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- Hola: The Best Free VPN To Get To American Netflix Is Actually Shady As Hell
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- A Special Text Message Can Crash Any iPhone It's Sent To
- The Best GPU Upgrades For Every Budget
- The Uber Queensland Papers: Ride-Sharing Service Airs Dirty Laundry
Gizmodo's Weekly Australian Internet Update
This week in internet.
Free Games Friday
Free games for a lazy weekend.
Netflix Movie Night
Ockers, ozploitation, the outback and other authentic Australiana.
Get all the trailers you need in one place!
Galaxy Trucker on Android, Geometry Wars 3 on iOS and more.
Periscope on Android, Battle of Gods: Ascension on iOS and more.
Plucky Rush on Android, Korg iM1 on iOS and more.
All The News You Missed Overnight
Google's 2015 Nexus devices, Sony Z3+ and more.
Wednesday's Biggest Stories
Music Maniac on Android, Orby Widget on iOS and more.
Given that humans have been using lead in various products for over 8000 years (with the first known mining of it in Anatolia around 6500 BCE), you might be surprised to learn that we have known that lead is dangerous and shouldn’t be trifled with since at least 150 BC. Here is everything you need to know about this metal poison.
Toxicologists have a saying that “the dose makes the poison”, meaning that anything and everything can kill you in large enough quantities. So here we take five incredibly common (and usually benign) foods and household items to their illogical conclusion. Ever contemplated eating 480 bananas? Don’t do it.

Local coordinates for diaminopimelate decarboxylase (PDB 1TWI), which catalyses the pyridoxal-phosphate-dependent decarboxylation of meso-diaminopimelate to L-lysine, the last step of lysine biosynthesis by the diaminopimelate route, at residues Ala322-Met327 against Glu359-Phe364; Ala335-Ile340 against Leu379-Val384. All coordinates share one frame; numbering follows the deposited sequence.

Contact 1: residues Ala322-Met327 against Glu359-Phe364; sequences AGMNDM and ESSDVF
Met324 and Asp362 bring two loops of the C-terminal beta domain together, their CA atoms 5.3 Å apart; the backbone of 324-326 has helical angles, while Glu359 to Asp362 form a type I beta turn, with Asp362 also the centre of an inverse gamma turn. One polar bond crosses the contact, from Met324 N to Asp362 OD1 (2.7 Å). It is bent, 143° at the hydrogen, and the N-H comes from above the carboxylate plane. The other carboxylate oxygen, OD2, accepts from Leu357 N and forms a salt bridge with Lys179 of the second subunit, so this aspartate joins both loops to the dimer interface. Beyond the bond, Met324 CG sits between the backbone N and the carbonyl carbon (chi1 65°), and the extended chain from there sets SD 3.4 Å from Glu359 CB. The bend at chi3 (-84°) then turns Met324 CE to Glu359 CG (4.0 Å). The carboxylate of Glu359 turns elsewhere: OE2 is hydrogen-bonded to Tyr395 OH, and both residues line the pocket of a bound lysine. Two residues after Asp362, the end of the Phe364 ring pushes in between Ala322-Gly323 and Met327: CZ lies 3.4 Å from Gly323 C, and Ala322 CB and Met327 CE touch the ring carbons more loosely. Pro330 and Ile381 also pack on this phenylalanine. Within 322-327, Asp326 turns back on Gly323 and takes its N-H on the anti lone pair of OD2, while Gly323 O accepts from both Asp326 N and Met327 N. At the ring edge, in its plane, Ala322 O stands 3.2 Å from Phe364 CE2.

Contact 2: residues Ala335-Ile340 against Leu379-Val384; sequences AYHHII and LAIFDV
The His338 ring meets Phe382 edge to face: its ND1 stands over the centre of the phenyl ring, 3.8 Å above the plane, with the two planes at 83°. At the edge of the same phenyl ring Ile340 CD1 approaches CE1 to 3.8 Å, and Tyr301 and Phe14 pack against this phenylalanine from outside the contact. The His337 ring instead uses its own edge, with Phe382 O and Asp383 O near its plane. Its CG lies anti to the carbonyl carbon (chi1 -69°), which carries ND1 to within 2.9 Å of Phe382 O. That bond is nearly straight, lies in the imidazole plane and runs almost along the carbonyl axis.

Poison can be a curse, a killer, and even a medicine — an alchemical substance that appears in everything from myth to literature. You might not think of poison as being this multifaceted, but that’s exactly what the American Museum of Natural History’s new exhibit — The Power of Poison — delightfully urges you to do.
Should you have happened to find yourself dining with Bulgarian royalty 700 years ago and the wine tasted a bit off, you would have been smart to put the goblet down. Bulgarian archaeologists have just discovered a medieval bronze ring explicitly designed to poison political foes — in the most discreet way possible.
Think twice before stomping the lights out of the next cockroach you come across — you’re going to want them to return the favour after the takeover. Thanks to new research on this most vexatious blight of mankind, we can now say more or less definitively that the despised cockroach will, in fact, come to rule us all. Because, apparently, they’re developing the ability to outsmart our attempts at poisoning them dead.
As this slick educational short from the SciShow explains, you’ve got two choices when it comes to treating deadly, deadly snake bites: you can either hopefully make it to a hospital in time to counter the toxins with dozens of expensive vials of delicate anti-venom, or you can slowly inoculate yourself against their effects — effectively turning yourself into a poison-immune mobile anti-venom factory.